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The Daily Wildcat

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The Daily Wildcat

The Daily Wildcat


    “Stocks climb, extend weekly gains to three”

    NEW YORK — U.S. stocks climbed to fresh multi-year highs Friday, extending their winning streak to a third-straight week, as the market’s upward momentum helped outweigh another round of tightening in China and continued unrest in the Middle East.

    The Dow Jones Industrial Average rose 73.11 points, or 0.59 percent, to 12,391.25, its highest close since June 5, 2008. The measure rose 0.96 percent this week, and has gained 4.8 percent over the past three weeks, marking its best three-week performance since August.

    Among the Dow’s top performers on Friday, Caterpillar Inc. shares added 2.4 percent and Travelers Cos. rose 1.9 percent. Chevron Corp. also was strong, up 1.6 percent, after a U.S. judge delayed a decision on whether to grant an injunction prohibiting the enforcement of an $8.6 billion judgment against the oil company over environmental damage in Ecuador’s Amazon region.

    The Nasdaq Composite climbed 2.37, or 0.08 percent, to 2,833.95, its highest close since Oct. 31, 2007. It is now down just 0.88 percent from its October 2007 multi-year high.

    The Standard & Poor’s 500-stock index added 2.58, or 0.19 percent, to 1343.01, its highest close since June 17, 2008.

    “”This is a market that just has momentum and it wants to go higher,”” said Dan Genter, chief executive and chief investment officer of RNC Genter Capital Management.

    The market’s advance on Friday came even as China’s central bank said it will raise banks’ reserve-requirement ratio by half a percentage point, the second increase this year to withdraw excess liquidity from the economy and curb inflation. The move weighed on the materials sector, which gets much of its demand from China, but the rest of the market shrugged it off.

    The climb also came despite additional turmoil in the Middle East, where protesters in Bahrain said security services opened fire on demonstrators as they marched toward the capital’s Pearl roundabout, escalating the standoff between the country’s Sunni Muslim rulers and its Shiite majority population.

    Investors said there are concerns that the Middle East presents risks the market isn’t accounting for.

    “”Some of the geopolitical events we’re seeing in the Middle East do pose another risk,”” said Rob McIver, co-portfolio manager of the Jensen Portfolio. “”It’s interesting that that’s not having more of a negative effect on the bulls at the moment.””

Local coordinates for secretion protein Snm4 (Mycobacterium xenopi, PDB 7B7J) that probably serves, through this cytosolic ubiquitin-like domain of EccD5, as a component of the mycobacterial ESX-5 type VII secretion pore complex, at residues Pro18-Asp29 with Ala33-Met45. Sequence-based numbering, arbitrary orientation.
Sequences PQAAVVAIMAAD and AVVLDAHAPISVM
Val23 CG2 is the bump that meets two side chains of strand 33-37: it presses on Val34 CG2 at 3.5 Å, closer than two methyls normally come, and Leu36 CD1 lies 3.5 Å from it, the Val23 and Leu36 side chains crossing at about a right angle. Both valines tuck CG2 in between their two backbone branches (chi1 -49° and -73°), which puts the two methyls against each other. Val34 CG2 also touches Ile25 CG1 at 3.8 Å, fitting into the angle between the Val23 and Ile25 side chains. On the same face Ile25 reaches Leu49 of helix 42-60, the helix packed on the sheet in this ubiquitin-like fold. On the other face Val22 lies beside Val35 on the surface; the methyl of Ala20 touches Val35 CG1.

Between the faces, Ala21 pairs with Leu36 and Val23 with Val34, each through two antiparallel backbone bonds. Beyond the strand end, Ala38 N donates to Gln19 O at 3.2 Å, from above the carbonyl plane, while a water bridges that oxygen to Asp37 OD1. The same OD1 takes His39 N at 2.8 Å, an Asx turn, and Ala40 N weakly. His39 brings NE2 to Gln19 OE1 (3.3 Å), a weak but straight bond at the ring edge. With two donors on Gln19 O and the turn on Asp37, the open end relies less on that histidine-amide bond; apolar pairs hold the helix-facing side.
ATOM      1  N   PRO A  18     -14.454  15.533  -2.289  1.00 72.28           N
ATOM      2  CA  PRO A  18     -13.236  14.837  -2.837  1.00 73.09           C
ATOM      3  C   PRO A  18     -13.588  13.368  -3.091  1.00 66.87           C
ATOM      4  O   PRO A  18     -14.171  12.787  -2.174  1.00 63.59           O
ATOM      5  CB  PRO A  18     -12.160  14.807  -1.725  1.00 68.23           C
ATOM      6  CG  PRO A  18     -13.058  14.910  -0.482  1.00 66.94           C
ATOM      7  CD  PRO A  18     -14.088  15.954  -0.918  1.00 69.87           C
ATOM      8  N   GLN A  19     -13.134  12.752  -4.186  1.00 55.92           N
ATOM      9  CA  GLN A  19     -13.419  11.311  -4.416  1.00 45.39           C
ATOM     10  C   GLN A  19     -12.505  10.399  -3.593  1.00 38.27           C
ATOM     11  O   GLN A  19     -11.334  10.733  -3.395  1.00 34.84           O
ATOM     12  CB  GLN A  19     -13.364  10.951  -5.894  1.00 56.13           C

Investors will have plenty to worry about over the weekend. U.S. markets are closed Monday for the Presidents Day holiday.

    The Group of 20 finance ministers are meeting in Paris and turmoil continues in the Middle East.

    At the G-20 meeting, the group of industrial and developing nations appeared headed toward an agreement on setting four indicators as guidelines for measuring global economic imbalances, according to senior G-20 officials. The four indicators would be current-account imbalances, public-sector debt, private-sector debt and one indicator for the real effective foreign exchange rate and the size of foreign-exchange reserves. Read more on what’s expected from the G-20.

    Also at the meeting, Federal Reserve Chairman Ben Bernanke offered his most pointed rebuttal yet to foreign critics who say the U.S. central bank’s easy-money policies are causing inflation and asset bubbles abroad. The rest of the world has an interest in the U.S. recovery that his policies are spurring, Bernanke argued in prepared remarks.

    In the Middle East, mass antigovernment demonstrations in Bahrain entered their fifth full day, as four funerals took place simultaneously around the capital, and opposition leaders said the government’s violent crackdown had strengthened their demands for an immediate change of government. The unrest helped lift crude-oil futures up to above $90 a barrel.

    The U.S. Dollar Index, tracking the U.S. currency against a basket of six others, fell 0.4 percent. Treasurys declined, lifting the yield on the 10-year note up to 3.59 percent. Gold futures climbed.

    Among stocks in focus, Campbell Soup Co. shares fell 3.9 percent, after the company cut its outlook for in earnings for its current fiscal year as heated competition for soups, sauces and drinks will hurt results. The lowered outlook comes after Campbell reported a 7.7 percent decline in fiscal second-quarter earnings as more promotions again failed to boost soup sales.

    JDS Uniphase fell 5.3 percent. Citigroup cut its investment rating on the stock to “”hold”” from “”buy,”” saying the shares are “”likely to take a breather following massive outperformance”” lately. The firm said the downgrade was “”driven by stock price concerns rather than underlying trends.””

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